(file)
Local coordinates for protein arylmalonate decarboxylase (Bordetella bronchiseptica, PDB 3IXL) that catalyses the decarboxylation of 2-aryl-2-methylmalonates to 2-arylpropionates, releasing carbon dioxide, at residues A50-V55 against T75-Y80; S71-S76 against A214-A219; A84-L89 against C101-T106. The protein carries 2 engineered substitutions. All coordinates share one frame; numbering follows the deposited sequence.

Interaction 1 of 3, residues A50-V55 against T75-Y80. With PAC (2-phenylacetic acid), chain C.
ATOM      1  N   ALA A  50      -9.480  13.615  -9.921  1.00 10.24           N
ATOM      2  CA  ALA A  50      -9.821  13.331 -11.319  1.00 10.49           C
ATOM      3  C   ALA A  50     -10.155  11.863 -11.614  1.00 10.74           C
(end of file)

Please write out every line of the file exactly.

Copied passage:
Local coordinates for protein arylmalonate decarboxylase (Bordetella bronchiseptica, PDB 3IXL) that catalyses the decarboxylation of 2-aryl-2-methylmalonates to 2-arylpropionates, releasing carbon dioxide, at residues A50-V55 against T75-Y80; S71-S76 against A214-A219; A84-L89 against C101-T106. The protein carries 2 engineered substitutions. All coordinates share one frame; numbering follows the deposited sequence.

Interaction 1 of 3, residues A50-V55 against T75-Y80. With PAC (2-phenylacetic acid), chain C.
ATOM      1  N   ALA A  50      -9.480  13.615  -9.921  1.00 10.24           N
ATOM      2  CA  ALA A  50      -9.821  13.331 -11.319  1.00 10.49           C
ATOM      3  C   ALA A  50     -10.155  11.863 -11.614  1.00 10.74           C